President-elect Donald Trump is promising tax cuts and fiscal stimulus, the stock market is surging to record highs and the unemployment rate is at a nine-year low. That might sound like a bag of goodies to most investors, but for those who own consumer staples stocks it is just lumps of coal.
Staples products and stocks are those boring things consumers and investors need, even if they don’t necessarily want to buy them. That is why the sector is viewed as “defensive,” because it tends to outperform during bad times. But during good times, when consumers and investors are more interested in buying fun stuff they may not necessarily need, staples don’t do so well.
The SPDR Consumer Staples Select Sector exchange-traded fund XLP, +0.19% edged up 0.2% in afternoon trade Friday, but has lost 1.2% since the election, which makes it the biggest loser of the SPDR ETFs tracking the S&P 500’s 11 sectors. Year-to-date, the staples ETF has gained just 3.1%, to make it the third worst performer. The S&P 500 index SPX, +0.13% has climbed 11% so far this year.
Perhaps that is why analyst Bonnie Herzog at Wells Fargo Securities and her team decided to send some cheer to staples investors, with her version of “Let it Snow.”
Breaking some of her lyrics down:
• “Oh, the rising interest rates are frightful…”
The yield on the 10-year Treasury note TMUBMUSD10Y, -0.41% has run up 68.1 basis points (or 0.681 percentage points) since the election to 2.54%, and is now above the annual payout yield of the staples ETF of 2.51%. High-yielding stocks tend to underperform during periods of rising interest rates, since investors aren’t as willing to be exposed to equity risk when they can get similar yields from Treasurys. See Bond Report.
• “But staples’ yields are still delightful…”
Steady earnings growth and cash flow allows consumer staples companies to pay out a relatively high dividend. The staples ETF annual payout rate is currently 2.51%, the third highest among the sector tracking ETFs, and well above the aggregate S&P 500 index yield of 2.08%, according to FactSet.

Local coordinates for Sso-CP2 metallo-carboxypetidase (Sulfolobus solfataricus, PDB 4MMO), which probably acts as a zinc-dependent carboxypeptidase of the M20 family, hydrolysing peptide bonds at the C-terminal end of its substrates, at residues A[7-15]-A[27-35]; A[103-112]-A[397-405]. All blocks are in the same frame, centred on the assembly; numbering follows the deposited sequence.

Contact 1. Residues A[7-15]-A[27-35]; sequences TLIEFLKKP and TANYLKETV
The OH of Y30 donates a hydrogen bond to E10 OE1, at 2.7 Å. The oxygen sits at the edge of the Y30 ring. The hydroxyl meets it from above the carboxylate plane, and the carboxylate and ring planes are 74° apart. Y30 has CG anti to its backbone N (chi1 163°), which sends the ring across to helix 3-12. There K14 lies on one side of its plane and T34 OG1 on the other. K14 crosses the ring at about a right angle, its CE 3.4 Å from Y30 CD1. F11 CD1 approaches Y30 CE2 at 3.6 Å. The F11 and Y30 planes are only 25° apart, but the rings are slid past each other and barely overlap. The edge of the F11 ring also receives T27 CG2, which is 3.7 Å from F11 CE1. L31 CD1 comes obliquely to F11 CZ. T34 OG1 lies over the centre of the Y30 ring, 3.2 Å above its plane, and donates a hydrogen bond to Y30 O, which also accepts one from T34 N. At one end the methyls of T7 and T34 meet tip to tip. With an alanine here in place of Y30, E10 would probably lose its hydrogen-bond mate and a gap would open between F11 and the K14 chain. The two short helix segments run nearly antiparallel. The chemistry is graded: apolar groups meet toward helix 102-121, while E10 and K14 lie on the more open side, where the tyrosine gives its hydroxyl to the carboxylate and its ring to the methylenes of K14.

• “And earnings continue to grow.”
The sector’s third-quarter earnings per share grew 6.2% over year-ago levels, according to FactSet. That was the fifth-fastest rate of growth among the S&P 500’s SPDR sector trackers, and marked the third straight quarter that earnings increased.
• “The tobacco industry’s consolidation…”
British American Tobacco PLC BTI, +0.16% bid $47 billion in October to buy the 58% of Reynolds American Inc. RAI, +0.11% which owns the Camel and Newport cigarette brands, it didn’t already own. Also in October, Altria Group Inc. MO, +0.04% which owns the Marlboro and Chesterfield brands, said it became significant shareholder in beverages giant Anheuser-Busch InBev SA BUD, +0.65%
• “And the dollar is still inflating.”
Companies that sell overseas, like some tobacco companies, aren’t necessarily in favor of a stronger dollar DXY, -0.07% because it makes the profits and sales earned overseas worth less when exchanging them for dollars.
The U.S. Dollar Index has run up 5.2% since the election. See Currencies.
• “Next year we may see cash repatriating.”
Trump used this as one of his campaign platforms: lower the corporate tax rate, so companies holding cash overseas because they are unwilling to bring it home to be taxed at relatively high rates, will bring that cash back home and create jobs with it. For companies with overseas exposure, like tobacco sellers, that could be good news.
• “This year the market reached new heights…”
The Dow Jones Industrial Average DJIA, +0.07% closed at 17 record highs in the past 31 sessions since the election, while the S&P 500 index has closed at eight records over the same time. See Market Snapshot.
• “And our coverage expanded to HPC…”
HPC stands for home and personal care.
The rest is cheerfully self explanatory.